An interview with Texas Rangers pitcher, Jake Diekman, about what it means to “Gut It Out”

When you think of a role model, who comes to mind? By definition, a role model is ‘a person looked up to by others as an example to be imitated.’ One of the most well-known role models in the inflammatory bowel disease community is Texas Rangers pitcher, Jake Diekman. Jake has battled ulcerative colitis for more than 20 years. ButFullSizeRender (9), he didn’t let his daunting diagnosis derail his dreams of hitting the mound as a professional athlete.

Since January, Jake has endured three surgeries to remove and rebuild his colon. In the first surgery, Jake had his colon removed and was fitted with a temporary ostomy bag. Then, doctors looped a portion of his small intestine around itself to form an internal reservoir, called a J-Pouch. FullSizeRender (7)This essentially replaces the functionality of the colon. Jake had hopes of waiting for the surgeries until the offseason, but his disease had a different game plan in mind.

When this left-handed pitcher isn’t busy closing out games or battling his disease, he’s raising money and awareness for the cause. He has the term “Gut It Out” tattooed on the inside of his right wrist and created the “Gut It Out” Foundation. A non-for-profit organization that’s main mission is to support IBD patients. His t-shirt sales alone have raised more than $12,000 for the Crohn’s and Colitis Foundation. Jake makes a point of connecting with people of all ages who endure IBD. He goes above and beyond to meet with kids and teens across the United States and organizes fundraisers for the cause.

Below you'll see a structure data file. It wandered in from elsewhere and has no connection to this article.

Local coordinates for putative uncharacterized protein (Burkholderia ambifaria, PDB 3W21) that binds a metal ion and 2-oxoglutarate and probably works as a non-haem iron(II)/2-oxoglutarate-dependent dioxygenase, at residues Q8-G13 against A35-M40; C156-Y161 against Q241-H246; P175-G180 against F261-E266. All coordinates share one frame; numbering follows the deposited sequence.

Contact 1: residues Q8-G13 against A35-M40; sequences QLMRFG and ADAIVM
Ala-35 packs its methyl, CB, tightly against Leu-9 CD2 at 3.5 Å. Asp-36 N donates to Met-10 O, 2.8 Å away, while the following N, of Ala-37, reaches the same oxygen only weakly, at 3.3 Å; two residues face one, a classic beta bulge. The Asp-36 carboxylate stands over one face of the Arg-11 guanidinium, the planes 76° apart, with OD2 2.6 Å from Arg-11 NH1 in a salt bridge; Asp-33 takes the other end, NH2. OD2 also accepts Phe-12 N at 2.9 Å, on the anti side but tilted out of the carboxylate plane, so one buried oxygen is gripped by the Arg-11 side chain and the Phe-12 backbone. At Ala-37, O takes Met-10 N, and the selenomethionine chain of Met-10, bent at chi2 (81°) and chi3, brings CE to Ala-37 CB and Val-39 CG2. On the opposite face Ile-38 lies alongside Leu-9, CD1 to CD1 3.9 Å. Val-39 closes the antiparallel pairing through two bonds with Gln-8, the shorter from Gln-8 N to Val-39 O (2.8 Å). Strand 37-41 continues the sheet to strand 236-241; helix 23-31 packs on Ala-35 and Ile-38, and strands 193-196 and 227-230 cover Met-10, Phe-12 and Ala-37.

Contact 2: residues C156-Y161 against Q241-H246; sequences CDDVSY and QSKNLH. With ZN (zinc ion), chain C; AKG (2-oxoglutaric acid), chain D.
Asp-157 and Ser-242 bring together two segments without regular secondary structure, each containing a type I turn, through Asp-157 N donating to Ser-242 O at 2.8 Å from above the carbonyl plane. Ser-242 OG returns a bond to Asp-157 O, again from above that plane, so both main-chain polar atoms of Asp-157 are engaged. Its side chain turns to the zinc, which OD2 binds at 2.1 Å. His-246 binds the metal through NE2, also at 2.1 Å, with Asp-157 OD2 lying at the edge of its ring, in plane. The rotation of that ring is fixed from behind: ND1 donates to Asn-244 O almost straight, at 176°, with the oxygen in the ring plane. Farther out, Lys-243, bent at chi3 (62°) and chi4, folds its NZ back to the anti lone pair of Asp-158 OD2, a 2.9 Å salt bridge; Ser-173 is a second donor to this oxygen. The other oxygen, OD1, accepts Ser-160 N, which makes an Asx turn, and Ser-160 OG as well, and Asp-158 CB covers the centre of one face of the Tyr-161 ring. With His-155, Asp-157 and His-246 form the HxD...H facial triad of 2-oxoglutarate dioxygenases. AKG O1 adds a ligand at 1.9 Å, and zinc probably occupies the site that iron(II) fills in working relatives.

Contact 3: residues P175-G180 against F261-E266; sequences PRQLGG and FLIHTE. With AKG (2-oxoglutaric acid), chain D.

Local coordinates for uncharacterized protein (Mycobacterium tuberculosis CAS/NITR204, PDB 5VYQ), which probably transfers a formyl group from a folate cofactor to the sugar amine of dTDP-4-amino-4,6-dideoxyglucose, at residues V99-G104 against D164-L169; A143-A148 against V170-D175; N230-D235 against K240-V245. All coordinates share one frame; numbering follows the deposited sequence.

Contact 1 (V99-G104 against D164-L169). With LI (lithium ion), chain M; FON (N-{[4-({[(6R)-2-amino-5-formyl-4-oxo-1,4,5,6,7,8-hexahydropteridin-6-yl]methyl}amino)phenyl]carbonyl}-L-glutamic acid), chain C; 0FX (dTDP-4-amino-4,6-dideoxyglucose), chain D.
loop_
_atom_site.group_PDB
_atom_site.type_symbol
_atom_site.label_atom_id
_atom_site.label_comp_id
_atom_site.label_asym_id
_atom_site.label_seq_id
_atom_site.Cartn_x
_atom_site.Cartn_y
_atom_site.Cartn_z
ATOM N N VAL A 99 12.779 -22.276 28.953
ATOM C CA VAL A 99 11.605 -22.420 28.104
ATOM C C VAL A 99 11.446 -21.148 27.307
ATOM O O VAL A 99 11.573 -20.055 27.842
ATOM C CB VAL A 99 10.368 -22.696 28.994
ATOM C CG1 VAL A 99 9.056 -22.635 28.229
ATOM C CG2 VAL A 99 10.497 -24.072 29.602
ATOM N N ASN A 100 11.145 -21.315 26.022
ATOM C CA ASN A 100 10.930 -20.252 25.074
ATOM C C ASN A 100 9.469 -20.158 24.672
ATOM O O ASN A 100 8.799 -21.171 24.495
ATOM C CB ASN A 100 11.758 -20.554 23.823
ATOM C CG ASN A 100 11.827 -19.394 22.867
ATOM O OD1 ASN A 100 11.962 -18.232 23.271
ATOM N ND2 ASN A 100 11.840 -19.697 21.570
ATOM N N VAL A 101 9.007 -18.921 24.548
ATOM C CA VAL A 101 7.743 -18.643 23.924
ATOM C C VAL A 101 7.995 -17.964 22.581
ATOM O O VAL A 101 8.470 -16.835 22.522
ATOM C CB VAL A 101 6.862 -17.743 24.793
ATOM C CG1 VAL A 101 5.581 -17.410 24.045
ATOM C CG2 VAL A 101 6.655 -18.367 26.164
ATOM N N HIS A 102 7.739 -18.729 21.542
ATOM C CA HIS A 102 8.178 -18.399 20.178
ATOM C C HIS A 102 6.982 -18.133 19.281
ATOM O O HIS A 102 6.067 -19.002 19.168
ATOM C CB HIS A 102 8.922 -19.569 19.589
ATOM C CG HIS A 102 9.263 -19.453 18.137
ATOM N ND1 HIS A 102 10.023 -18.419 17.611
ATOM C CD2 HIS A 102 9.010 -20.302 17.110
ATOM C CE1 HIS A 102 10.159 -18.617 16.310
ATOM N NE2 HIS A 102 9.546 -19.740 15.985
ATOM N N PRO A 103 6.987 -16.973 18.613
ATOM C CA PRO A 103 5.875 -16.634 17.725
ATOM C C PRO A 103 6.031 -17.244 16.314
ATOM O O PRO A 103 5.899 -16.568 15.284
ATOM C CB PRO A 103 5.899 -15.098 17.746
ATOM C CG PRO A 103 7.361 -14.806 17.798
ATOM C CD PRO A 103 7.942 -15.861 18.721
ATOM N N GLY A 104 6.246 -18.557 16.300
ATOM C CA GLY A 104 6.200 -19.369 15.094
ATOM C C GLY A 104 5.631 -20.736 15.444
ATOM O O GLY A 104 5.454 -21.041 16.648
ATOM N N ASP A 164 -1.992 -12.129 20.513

I had a chance to ask Jake some questions about his inspiring battle with ulcerative colitis. Here’s what he had to say:

NH: What’s is like to play professional baseball while battling a chronic illness?

JD: Some days are definitely harder than others, but you just push through. Surprisingly, my UC has never bothered me while I’m on the mound. Before and after yes, but for whatever reason, I was able to block it out while actually pitching in games. FullSizeRender (5)I do become more fatigued than my teammates and have to stay on top of my hydration on very hot days, but other than that, I try to not let it dictate my baseball career. 

NH: What advice do you have for kids who aspire to be like you, but face the unknown with their illness?

JD: Listen to your doctors. They know best and they are giving you instruction for a reason. When I was a kid, I used to think I knew better, but I always turned out to be wrong. Follow the plans they give you to the best of your ability, and be patient.Don’t let these diseases stop you from chasing any dream you have. I think I am a good testament to that. 

NH: What does the “Gut it Out” effort mean to you?FullSizeRender (10)

JD: Gut It Out means to just push through the tough times. Be as strong as you can and literally, gut it out with all your might. I wanted other people to be inspired by that mantra and to use it when they need it most, in any aspect of life. 

NH: How has your diagnosis and disease journey impacted the person you are?